>> discussing quantum field theory (Michael Redhead), spacetime
>> theory (Lawrence Sklar, John Earman)
> And what important new ideas did they come up with that
> Einstein, Dirac or Feynman hadn't discovered a half century
The scientists you mention were steeped in philosophy, Einstein especially in the ideas of Ernst Mach. But you're looking at this in terms of philosophers coming up with scientific ideas. In the same fashion, scientists don't tend to come up with great new philosophic ideas. They usually elucidate a philosophical idea with their work.
But if you want to look at a philosophy who seems to have some direct impact on science, think Popper. (And think Mach. Think Aristotle, going back a ways, but he was the first to explicitly work out logic.)
>> In fact, a hobby horse of mine is attacks on Aristotle
> Me too, if people must ancestor worship a ancient Greek
> it should be Archimedes not Aristotle or Plato.
You've misread me here. My hobby horse is against those making uninformed attacks on Aristotle. I see that all too often coming from people who haven't actually studied Aristotle, but are merely rehashing attacks on Aristoteleanism and Scholasticism from centuries ago. (Not defending them in toto, but merely against caricature.) This is little different than Creationists who attack Darwin based on some attack on evolution they cribbed from his 19th and early 20th century doubters (many of whom were not Creationists, but it's a matter of any stick is a good stick if you're beating your enemy with it). Aristotle is the usual whipping boy and it's not ancestor worship to defend him against an unfair charge. (And defending him, just to cut any further abject stupidity, against unfair charges is not saying he was always right or above criticism. The same would apply to anyone or to any other philosophy.)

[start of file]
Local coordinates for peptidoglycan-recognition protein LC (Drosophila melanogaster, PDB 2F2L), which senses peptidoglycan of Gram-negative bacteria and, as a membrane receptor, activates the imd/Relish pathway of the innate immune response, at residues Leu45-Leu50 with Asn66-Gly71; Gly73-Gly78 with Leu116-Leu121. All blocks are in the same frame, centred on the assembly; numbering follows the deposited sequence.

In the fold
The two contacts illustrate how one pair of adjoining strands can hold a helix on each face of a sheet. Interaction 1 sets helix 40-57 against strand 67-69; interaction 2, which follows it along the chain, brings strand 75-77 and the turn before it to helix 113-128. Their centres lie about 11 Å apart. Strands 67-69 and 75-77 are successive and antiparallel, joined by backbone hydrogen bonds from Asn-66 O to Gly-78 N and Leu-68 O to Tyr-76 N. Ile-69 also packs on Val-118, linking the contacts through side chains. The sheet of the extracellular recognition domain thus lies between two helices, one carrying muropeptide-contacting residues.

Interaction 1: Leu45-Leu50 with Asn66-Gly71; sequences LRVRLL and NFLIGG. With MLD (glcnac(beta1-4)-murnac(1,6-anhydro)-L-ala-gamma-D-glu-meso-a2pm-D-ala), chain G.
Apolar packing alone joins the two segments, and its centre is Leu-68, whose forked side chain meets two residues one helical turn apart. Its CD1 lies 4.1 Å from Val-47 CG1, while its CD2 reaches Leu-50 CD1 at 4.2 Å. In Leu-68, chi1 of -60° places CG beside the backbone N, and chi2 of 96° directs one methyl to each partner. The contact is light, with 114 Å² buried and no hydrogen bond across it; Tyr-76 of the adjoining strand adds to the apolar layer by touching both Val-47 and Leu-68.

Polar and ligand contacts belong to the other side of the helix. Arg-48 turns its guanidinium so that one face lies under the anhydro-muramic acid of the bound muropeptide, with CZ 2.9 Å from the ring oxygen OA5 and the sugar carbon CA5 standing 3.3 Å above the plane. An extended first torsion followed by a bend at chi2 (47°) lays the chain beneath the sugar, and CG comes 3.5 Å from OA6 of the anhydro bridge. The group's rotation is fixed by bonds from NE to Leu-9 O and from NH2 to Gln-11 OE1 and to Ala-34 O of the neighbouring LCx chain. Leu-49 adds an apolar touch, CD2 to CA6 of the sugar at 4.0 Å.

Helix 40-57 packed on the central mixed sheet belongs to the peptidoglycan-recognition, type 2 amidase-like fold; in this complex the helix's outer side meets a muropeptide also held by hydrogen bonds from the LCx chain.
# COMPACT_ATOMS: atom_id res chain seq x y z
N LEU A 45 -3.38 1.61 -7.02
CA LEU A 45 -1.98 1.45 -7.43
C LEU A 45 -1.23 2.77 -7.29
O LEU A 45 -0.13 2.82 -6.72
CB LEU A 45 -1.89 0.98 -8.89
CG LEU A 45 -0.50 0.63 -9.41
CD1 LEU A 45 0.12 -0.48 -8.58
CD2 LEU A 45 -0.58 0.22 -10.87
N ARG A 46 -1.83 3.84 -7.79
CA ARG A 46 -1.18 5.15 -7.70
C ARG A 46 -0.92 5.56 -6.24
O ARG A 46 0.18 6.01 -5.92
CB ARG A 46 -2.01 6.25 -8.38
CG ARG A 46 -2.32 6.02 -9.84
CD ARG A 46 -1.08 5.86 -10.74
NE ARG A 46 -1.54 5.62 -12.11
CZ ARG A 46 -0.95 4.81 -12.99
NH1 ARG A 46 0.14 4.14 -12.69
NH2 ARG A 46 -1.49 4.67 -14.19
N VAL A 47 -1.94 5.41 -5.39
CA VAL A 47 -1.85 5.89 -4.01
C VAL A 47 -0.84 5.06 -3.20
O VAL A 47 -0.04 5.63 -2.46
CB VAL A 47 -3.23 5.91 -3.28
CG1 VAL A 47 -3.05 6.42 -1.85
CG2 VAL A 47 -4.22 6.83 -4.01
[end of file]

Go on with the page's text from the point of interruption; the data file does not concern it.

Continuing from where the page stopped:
As for contributions, I don't think one must choose here. This is like looking for a "top ten" list in something. Archimedes was definitely influential in mathematics and engineering. Aristotle developed logic and was really the first to attempt to systematize all the sciences he was interested in (and he seemed to be interested in everything). Plato really brought philosophical speculation to a new level that set the stage for Aristotle and many later thinkers. Some say both these philosophers were key, from a methodological standpoint, in Euclid's development, directly impacting the latter's geometry, probably the most read text in the West for centuries after, of course, the Bible. (And geometrical thinking had a direct impact on Descartes who directly influenced Newton. So, there's a loose line of philosophical succession to ponder.)
If we could run the experiment, it'd be interesting to see how Western thought, including science, would've evolved if we excised Aristotle (or pick someone; see below). Granted, it's quite possible anything he discovered would've been discovered later, but my guess is developments would've been delayed. Of course, other events impinged and who can say?
>> Don't mention Adler again.
> OK, maybe that was a low blow, most philosophers aren't THAT bad.
It's cherry-picking at its worst: choosing one example of someone who's not really influential in his field, hasn't made any major contributions there (sung or unsung) as an example of the best. But this shouldn't be a pissing contest. I believe philosophy and the work of _some_ philosophers has value. Ditto for people in other fields. Does that mean every last person in any field must be a Darwin or the entire endeavor is worthless? If so, then I think most fields must be completely worthless because Darwins are kind of the once or twice a century geniuses (or incredibly lucky and hardworking so that he's fooled many of us:).